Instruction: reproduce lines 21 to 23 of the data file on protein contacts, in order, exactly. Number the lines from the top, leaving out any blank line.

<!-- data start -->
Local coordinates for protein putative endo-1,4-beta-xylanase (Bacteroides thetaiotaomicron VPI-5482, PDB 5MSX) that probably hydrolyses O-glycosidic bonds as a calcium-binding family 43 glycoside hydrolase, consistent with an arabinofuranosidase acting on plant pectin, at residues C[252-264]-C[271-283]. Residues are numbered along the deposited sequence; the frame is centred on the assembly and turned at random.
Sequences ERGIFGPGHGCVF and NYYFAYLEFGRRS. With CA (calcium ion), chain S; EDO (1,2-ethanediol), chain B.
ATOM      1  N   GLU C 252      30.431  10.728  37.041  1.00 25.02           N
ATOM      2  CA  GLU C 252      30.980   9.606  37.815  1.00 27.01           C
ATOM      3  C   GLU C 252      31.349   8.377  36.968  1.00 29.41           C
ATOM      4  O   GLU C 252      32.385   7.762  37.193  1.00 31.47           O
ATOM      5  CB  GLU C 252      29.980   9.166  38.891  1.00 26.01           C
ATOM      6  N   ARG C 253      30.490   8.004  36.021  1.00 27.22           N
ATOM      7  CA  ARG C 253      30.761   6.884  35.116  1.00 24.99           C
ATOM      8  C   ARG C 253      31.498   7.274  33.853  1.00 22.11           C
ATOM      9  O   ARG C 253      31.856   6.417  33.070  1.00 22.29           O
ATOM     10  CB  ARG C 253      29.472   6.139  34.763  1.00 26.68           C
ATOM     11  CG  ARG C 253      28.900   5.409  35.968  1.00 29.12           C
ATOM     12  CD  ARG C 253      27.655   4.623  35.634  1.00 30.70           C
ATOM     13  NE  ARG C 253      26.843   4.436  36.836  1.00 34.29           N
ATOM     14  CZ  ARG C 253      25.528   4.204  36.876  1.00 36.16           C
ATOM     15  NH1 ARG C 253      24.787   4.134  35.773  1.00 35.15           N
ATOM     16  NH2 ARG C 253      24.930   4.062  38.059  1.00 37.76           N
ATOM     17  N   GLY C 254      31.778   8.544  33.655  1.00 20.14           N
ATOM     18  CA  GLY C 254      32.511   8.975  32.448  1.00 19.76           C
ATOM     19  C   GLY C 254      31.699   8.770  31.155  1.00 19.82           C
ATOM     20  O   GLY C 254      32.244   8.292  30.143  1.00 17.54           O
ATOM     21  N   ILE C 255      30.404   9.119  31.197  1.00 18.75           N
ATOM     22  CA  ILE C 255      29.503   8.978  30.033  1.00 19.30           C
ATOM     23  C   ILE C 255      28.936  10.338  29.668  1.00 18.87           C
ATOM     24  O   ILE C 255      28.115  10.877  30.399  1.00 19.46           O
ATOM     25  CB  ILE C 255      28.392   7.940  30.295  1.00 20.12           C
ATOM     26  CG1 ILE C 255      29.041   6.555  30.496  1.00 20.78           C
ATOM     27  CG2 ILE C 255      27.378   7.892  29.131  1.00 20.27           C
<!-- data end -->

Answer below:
ATOM     19  C   GLY C 254      31.699   8.770  31.155  1.00 19.82           C
ATOM     20  O   GLY C 254      32.244   8.292  30.143  1.00 17.54           O
ATOM     21  N   ILE C 255      30.404   9.119  31.197  1.00 18.75           N